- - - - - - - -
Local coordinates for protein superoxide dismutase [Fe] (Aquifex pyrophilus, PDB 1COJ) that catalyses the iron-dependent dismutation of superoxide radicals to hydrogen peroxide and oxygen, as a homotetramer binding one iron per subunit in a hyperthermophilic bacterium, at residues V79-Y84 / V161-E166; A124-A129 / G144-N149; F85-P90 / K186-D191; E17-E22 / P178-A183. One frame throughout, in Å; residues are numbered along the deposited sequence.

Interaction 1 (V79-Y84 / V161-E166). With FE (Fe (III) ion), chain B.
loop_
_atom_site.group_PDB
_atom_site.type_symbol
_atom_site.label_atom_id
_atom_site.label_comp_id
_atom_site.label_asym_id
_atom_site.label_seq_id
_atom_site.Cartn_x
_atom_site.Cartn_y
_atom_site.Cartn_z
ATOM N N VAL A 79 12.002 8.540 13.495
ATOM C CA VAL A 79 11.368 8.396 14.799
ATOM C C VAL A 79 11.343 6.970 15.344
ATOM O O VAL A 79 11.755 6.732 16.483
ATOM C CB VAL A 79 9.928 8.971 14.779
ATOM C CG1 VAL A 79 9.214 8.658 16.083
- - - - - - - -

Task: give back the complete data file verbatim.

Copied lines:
Local coordinates for protein superoxide dismutase [Fe] (Aquifex pyrophilus, PDB 1COJ) that catalyses the iron-dependent dismutation of superoxide radicals to hydrogen peroxide and oxygen, as a homotetramer binding one iron per subunit in a hyperthermophilic bacterium, at residues V79-Y84 / V161-E166; A124-A129 / G144-N149; F85-P90 / K186-D191; E17-E22 / P178-A183. One frame throughout, in Å; residues are numbered along the deposited sequence.

Interaction 1 (V79-Y84 / V161-E166). With FE (Fe (III) ion), chain B.
loop_
_atom_site.group_PDB
_atom_site.type_symbol
_atom_site.label_atom_id
_atom_site.label_comp_id
_atom_site.label_asym_id
_atom_site.label_seq_id
_atom_site.Cartn_x
_atom_site.Cartn_y
_atom_site.Cartn_z
ATOM N N VAL A 79 12.002 8.540 13.495
ATOM C CA VAL A 79 11.368 8.396 14.799
ATOM C C VAL A 79 11.343 6.970 15.344
ATOM O O VAL A 79 11.755 6.732 16.483
ATOM C CB VAL A 79 9.928 8.971 14.779
ATOM C CG1 VAL A 79 9.214 8.658 16.083